Credit: Advances in Atmospheric Sciences
Researchers have completed the first ever multi-level hydrological tracking of the Yangtze River from the ground, air and space in order to investigate the properties of cloud formation during the mei-yu–an intense rainy season that forms part of East Asia’s summer monsoon. The effort should permit greater understanding of the mei-yu precipitation process and thus enable much more accurate forecasts of this key meteorological phenomenon in the region.
The mei-yu, also known as the “Plum Rain”, is a period of severe, concentrated rainfall that lasts for up to two months during the late spring and early summer, covering mainland China, Taiwan, Japan and Korea.
This intense weather phenomenon arises from interactions between systems of convection (transfer of heat within a fluid) at multiple, mid-range or “mesoscale” levels, ranging from 2-20 km up to 20-200 km. These are considered mesoscale because they develop at a larger level than “microscale”, or under 1 km-sized phenomena, such as small, fleeting, cloud “puffs”, but still smaller than “synoptic scale” phenomena over 1000 km such as cyclones.
Conventional observations cannot deliver the detailed spatial and temporal variations that exist within such mid-ranking multi-scale convective systems. Nor can they describe their cloud structures or “microphysical” processes and properties. As a result, researchers with the Hubei Key Laboratory for Heavy Rain Monitoring and Warning Research, at the China Meteorological Administration’s Institute of Heavy Rain, organized an ambitious monitoring effort that itself works at multiple levels along the middle and lower reaches of the Yangtze River.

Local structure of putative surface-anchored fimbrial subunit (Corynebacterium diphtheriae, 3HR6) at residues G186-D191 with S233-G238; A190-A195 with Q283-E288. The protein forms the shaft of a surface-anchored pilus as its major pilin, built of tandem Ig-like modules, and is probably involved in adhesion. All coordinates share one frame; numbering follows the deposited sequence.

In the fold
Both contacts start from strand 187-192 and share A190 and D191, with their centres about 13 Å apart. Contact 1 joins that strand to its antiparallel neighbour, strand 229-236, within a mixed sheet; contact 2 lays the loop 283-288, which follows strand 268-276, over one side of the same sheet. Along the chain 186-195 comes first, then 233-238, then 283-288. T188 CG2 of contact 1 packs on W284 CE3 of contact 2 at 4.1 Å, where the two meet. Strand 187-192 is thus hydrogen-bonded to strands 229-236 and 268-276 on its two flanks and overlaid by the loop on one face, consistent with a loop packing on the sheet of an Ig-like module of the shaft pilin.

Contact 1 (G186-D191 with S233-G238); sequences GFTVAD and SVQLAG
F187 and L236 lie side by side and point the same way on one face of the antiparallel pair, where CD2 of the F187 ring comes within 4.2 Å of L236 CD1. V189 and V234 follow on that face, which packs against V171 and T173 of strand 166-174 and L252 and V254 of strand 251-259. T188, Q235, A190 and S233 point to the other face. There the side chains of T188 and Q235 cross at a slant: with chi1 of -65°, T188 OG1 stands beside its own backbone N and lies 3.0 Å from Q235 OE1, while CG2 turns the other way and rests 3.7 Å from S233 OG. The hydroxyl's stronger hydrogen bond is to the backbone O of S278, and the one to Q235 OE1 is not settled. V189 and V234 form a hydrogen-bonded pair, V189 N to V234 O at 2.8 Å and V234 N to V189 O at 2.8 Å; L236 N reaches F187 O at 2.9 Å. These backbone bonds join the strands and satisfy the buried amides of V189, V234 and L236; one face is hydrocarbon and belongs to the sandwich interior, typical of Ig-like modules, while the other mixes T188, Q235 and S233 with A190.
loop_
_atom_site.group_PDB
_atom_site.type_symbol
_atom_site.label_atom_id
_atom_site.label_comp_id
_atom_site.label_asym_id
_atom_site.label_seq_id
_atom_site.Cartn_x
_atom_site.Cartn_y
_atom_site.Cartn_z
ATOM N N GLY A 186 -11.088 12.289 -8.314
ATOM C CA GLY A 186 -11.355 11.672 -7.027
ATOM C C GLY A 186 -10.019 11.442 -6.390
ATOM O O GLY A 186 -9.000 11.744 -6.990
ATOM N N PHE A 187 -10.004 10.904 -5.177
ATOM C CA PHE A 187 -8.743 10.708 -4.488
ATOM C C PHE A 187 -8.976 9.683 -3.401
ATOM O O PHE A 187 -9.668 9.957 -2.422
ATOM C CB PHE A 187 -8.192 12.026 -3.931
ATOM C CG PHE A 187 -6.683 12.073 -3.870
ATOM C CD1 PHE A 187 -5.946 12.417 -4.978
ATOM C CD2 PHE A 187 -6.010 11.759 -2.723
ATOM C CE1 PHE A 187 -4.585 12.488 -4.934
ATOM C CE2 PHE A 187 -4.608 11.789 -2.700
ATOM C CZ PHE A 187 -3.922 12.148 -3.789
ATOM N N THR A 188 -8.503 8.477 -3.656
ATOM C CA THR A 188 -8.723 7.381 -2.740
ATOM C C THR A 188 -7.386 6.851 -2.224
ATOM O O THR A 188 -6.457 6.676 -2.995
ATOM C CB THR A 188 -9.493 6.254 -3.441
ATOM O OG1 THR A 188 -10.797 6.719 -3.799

The Integrative Monsoon Frontal Rainfall Experiment (IMFRE-II) took place during ten heavy rainfall events of the 2020 mei-yu and employed ground-based, airborne and satellite observations.
“Last year’s mei-yu was a particularly extreme one that broke records,” said meteorologist Chunguang Cui, lead author of the study, published on Jan 5 in the journal Advances in Atmospheric Physics . It lasted 44 days, some 19 days longer than average–the eighth longest mei-yu since 1951, at a greater than normal intensity, and over a larger area. “This was a gift in terms of the data we were able to gather.”
The campaign involved the use of seven aircraft flights measuring various attributes of ice particles, cloud droplets and raindrops at various altitudes, as well as seven grown-based observation systems and global precipitation measurement (GPM) satellites.
IMFRE-II followed on from IMFRE-I, which was conducted in 2018 over the middle reaches of the Yangtze. In 2022, the researchers hope to carry out a third such effort.
In combination, the three field campaigns will allow the researchers to investigate the microphysical properties of clouds and precipitation in a mei-yu, and significantly improve the computer models describing how the mei-yu system forms and later disperses. This will in turn give a big boost to the accuracy of mei-yu forecasts, of enormous benefit to the agricultural sector and flood protection planning.
Ms. Zheng Lin
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